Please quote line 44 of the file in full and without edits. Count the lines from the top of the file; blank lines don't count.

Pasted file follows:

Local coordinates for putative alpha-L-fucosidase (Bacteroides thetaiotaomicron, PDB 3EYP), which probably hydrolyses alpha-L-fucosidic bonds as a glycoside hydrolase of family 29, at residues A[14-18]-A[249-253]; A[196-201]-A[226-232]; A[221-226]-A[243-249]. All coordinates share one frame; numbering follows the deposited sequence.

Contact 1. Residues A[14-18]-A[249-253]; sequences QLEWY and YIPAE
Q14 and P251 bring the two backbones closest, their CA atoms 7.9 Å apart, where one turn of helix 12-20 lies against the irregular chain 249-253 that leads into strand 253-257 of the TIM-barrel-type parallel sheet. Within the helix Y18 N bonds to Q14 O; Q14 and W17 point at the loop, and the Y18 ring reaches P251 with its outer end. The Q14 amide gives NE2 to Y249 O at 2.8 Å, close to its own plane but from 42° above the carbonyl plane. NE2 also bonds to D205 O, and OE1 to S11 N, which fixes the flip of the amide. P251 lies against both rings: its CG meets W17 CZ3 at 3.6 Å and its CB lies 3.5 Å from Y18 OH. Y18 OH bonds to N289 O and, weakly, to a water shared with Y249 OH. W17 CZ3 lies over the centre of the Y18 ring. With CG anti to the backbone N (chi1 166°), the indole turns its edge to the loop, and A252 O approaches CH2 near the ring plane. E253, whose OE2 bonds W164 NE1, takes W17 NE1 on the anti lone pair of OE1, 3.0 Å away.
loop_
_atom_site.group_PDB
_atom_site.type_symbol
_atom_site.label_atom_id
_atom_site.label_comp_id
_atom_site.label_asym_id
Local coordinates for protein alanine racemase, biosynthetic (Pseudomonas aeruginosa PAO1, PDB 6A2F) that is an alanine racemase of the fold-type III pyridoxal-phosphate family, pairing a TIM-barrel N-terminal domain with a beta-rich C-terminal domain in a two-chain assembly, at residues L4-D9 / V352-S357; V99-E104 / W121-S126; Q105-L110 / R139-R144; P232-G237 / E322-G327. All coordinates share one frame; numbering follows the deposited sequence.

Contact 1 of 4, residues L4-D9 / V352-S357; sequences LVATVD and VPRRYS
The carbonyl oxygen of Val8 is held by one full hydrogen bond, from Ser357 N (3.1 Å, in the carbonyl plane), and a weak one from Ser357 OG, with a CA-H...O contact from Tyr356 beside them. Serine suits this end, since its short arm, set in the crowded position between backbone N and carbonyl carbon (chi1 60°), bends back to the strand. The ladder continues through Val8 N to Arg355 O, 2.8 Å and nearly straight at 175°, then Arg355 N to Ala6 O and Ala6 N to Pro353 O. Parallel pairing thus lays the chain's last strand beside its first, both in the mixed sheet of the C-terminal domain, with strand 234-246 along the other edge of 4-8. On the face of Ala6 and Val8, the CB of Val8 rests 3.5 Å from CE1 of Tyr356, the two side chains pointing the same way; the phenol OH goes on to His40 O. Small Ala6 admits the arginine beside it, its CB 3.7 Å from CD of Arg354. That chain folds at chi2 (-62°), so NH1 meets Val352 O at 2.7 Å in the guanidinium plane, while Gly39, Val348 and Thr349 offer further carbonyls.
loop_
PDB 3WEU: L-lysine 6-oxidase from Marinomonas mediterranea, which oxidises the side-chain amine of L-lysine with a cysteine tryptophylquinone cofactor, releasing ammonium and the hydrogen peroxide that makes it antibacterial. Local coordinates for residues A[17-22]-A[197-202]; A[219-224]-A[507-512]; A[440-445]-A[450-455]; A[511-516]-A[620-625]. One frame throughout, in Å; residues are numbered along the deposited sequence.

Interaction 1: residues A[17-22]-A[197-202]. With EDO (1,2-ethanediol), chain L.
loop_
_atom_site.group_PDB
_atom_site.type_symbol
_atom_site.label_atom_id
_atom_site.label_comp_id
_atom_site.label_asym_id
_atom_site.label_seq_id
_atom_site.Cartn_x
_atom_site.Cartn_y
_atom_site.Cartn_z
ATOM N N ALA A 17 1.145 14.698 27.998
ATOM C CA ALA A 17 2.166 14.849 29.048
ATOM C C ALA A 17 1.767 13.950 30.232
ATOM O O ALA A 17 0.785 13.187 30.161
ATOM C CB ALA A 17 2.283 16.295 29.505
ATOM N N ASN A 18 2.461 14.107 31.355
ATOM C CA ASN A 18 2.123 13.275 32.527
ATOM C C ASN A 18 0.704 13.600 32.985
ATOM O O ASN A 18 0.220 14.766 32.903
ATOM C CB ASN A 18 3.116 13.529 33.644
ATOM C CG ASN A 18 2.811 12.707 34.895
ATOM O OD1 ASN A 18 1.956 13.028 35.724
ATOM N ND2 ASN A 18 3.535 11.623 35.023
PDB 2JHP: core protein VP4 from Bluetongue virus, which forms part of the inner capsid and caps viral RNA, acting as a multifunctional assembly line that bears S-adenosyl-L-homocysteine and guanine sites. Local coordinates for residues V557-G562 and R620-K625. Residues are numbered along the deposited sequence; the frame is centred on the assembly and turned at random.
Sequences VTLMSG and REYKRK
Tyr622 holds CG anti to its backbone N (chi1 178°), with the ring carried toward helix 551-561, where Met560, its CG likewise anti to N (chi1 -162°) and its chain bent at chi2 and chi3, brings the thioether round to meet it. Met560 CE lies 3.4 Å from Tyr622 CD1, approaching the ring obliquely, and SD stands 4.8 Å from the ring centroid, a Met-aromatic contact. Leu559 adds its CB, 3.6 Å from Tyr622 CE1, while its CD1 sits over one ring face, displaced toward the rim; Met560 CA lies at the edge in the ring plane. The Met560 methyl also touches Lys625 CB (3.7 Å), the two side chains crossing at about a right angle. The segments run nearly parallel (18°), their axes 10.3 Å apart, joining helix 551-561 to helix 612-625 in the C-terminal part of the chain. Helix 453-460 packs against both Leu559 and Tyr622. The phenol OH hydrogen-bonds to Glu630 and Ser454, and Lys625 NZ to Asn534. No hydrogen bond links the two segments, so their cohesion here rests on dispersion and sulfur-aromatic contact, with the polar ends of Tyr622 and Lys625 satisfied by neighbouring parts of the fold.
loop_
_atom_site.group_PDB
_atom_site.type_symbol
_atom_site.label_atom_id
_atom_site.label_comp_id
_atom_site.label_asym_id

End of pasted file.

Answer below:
_atom_site.type_symbol